OPHTHALMOLOGY – CRYO-S Electric
Cryotherapy have been used to freeze living tissue for the purpose of treating benign and malignant lesions. Within the last century, ophthalmologists have found cryotherapy to be useful in treating a variety of ocular pathologies. Cryosurgery has been used to treat a variety of ophthalmic conditions, including surface and intraocular pathology. Cryosurgery may be preferable in treating certain surface and intraoculus diseases (including benign and malignant lesions), as there are few post-operative adverse events and limited long-term complications when compared to radiation and chemotherapy.
Application in ophthalmology
– Retinal cryopexy continues to be used as a means of repairing retinal breaks (holes or tears), which have long been recognized to be the cause of most retinal detachments. Application of cold to the choroid and retinal pigment epithelium yields cell death and subsequent scarring, resulting in sealing of the edges of retinal breaks.
– Cyclocryopexy for advanced glaucoma – In severe intractable glaucoma that is not amenable to conventional glaucoma medication or surgery, ocular cryopexy applied to the ciliary body through a transscleral application can reduce aqueous production, thereby lowering intraocular pressure Peripheral retinal cryoablation for neovascular glaucoma – Destruction of the peripheral retina by means of cryotherapy can cause iris neovascularization to recede in neovascular glaucoma
– Retinal cryoablation for retinopathy of prematurity (ROP) – In multicenter prospective clinical trials, destruction of the peripheral retina in premature infants with ROP slows disease progression and improves the chance of maintenance of vision; ocular cryotherapy has markedly altered the prognosis of ROP
– Retinal cryoablation for peripheral uveitis (intermediate uveitis or pars planitis) – Destruction of the far peripheral retina can reduce peripheral uveitis and cause improvement in macular edema secondary to peripheral uveitis.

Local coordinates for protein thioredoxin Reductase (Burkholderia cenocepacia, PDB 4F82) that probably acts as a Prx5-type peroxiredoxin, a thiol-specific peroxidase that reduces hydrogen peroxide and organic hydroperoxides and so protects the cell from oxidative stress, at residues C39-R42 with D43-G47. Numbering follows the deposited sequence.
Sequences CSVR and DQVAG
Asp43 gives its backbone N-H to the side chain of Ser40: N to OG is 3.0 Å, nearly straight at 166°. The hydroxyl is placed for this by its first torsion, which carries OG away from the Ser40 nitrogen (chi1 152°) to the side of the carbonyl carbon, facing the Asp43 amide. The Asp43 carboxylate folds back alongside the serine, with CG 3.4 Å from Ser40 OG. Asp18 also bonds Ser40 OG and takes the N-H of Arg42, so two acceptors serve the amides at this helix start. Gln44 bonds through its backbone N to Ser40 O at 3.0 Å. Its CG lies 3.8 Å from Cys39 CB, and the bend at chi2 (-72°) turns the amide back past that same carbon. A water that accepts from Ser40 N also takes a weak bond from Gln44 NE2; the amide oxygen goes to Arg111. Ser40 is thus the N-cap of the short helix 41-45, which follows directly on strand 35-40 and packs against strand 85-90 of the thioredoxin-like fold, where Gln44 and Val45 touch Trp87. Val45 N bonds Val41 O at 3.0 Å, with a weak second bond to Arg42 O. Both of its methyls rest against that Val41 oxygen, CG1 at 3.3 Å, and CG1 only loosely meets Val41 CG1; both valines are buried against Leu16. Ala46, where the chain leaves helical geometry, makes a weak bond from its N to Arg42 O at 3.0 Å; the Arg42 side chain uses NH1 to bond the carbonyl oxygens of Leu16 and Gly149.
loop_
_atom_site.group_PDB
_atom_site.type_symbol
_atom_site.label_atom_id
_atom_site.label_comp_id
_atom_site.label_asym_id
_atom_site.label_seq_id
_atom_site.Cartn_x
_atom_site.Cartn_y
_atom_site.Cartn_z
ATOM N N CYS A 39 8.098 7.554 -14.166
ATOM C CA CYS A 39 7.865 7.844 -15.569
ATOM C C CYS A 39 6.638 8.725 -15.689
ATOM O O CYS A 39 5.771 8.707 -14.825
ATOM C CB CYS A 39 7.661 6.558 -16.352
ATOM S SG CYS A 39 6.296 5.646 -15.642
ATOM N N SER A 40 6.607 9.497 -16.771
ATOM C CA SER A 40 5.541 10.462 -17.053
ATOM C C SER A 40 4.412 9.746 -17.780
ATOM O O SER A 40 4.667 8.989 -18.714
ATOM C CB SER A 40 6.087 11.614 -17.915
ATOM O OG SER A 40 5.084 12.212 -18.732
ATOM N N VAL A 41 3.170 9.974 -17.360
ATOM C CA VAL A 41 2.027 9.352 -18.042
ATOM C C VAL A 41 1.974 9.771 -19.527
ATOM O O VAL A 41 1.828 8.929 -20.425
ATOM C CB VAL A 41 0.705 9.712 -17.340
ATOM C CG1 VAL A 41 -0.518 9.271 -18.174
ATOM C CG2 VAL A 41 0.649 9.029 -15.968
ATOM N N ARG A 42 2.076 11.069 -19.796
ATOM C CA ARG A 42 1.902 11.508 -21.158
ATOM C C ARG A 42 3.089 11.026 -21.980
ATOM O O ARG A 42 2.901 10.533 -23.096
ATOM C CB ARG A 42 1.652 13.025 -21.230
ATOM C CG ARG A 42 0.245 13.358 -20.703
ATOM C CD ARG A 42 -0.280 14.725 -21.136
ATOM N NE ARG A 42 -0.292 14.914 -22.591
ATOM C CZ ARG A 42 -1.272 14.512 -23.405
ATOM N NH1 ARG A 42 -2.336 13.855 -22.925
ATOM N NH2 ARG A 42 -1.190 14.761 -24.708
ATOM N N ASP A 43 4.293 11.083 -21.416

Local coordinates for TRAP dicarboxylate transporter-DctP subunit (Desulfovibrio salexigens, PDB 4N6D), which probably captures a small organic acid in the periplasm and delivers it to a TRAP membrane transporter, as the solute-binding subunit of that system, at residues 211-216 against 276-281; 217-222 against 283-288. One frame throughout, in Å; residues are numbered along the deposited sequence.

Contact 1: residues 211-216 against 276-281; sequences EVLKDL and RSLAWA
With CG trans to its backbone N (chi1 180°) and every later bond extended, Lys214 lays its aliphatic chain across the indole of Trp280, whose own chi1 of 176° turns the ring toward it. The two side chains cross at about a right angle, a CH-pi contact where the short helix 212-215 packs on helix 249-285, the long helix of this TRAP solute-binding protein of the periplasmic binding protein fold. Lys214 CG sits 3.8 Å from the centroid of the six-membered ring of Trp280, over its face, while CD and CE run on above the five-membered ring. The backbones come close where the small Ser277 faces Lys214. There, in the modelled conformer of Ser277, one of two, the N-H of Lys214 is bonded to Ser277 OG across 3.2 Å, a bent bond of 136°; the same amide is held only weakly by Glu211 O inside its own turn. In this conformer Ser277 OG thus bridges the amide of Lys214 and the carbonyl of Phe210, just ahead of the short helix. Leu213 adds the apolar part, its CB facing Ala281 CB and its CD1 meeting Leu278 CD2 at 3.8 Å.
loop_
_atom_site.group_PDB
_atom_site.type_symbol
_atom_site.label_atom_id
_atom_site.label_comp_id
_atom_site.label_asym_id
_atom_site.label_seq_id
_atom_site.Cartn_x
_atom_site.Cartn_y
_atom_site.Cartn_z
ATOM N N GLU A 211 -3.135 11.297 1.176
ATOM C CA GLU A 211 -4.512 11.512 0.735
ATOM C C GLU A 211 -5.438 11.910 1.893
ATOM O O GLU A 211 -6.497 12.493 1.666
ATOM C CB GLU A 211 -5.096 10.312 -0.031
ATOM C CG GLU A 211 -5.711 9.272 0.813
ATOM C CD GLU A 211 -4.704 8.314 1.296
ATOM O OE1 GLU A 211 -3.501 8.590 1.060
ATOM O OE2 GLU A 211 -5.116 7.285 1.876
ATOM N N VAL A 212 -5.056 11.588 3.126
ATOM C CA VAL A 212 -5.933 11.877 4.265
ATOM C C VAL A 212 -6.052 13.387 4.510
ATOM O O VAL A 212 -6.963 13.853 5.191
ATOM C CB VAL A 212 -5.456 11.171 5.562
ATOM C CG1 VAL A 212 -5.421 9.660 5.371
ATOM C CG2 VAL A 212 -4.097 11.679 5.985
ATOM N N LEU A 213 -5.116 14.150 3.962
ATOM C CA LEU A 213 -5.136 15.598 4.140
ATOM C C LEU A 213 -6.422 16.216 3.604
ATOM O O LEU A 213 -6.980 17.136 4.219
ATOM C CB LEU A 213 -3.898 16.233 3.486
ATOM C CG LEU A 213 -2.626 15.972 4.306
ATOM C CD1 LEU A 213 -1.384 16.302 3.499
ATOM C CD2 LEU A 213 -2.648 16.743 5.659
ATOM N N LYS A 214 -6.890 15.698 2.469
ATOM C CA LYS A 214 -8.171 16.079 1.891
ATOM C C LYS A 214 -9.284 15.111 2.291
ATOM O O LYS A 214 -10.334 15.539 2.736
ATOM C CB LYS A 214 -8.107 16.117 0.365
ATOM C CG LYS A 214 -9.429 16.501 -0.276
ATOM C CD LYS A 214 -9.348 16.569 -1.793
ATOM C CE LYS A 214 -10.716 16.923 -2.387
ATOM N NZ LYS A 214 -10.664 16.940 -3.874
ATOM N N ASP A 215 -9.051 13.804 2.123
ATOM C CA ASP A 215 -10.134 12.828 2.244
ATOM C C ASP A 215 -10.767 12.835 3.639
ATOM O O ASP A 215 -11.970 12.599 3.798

– Transconjunctival cryotherapy for retinal toxoplasmosis – Active toxoplasmic lesions in the peripheral retina can be treated with transconjunctival cryotherapy; Toxoplasma gondii organisms are destroyed by extreme cold
– Retinal cryoablation for Coats disease – This most likely basis for this use a decrease in production of vascular endothelial growth factor (VEGF) by the peripheral retina and a subsequent decrease in vascular proliferatio
– Peripheral retinal cryoablation to induce regression of proliferative diabetic retinopathy – Although this approach has been used successfully, it has largely been supplanted by panretinal photocoagulation with an argon laser, which has greater efficacy
– Transconjunctival cryopexy for larva migraines of the eye – The intraocular nematode in this condition (Toxocara canis or Toxocara cati) can be destroyed by transconjunctival cryopexy if it is located away from the posterior retina
– Peripheral cryoablation of the retina and choroid for retinal vasculitis of various etiologies
– Cryoablation of malignant peripheral melanomas of the choroid or ciliary body – This allows salvage of vision and the eye in selected cases
– Cryoablation of retinoblastomas – Peripheral retinoblastomas can be successfully treated with transconjunctival or transscleral cryopexy
– Cryoablation of metastatic lesions to the choroid. These secondary malignancies (most commonly from the breast or lung) can be destroyed with cryosurgery if their location is peripheral enough
– Cryosurgery for conjunctival neoplasias of the epithelium – This can be considered as an alternative to surgical excision
– Cryotherapy for malignancies of the lids (e.g., basal cell carcinomas)
– Freezing of lash roots for recurrent trichiasis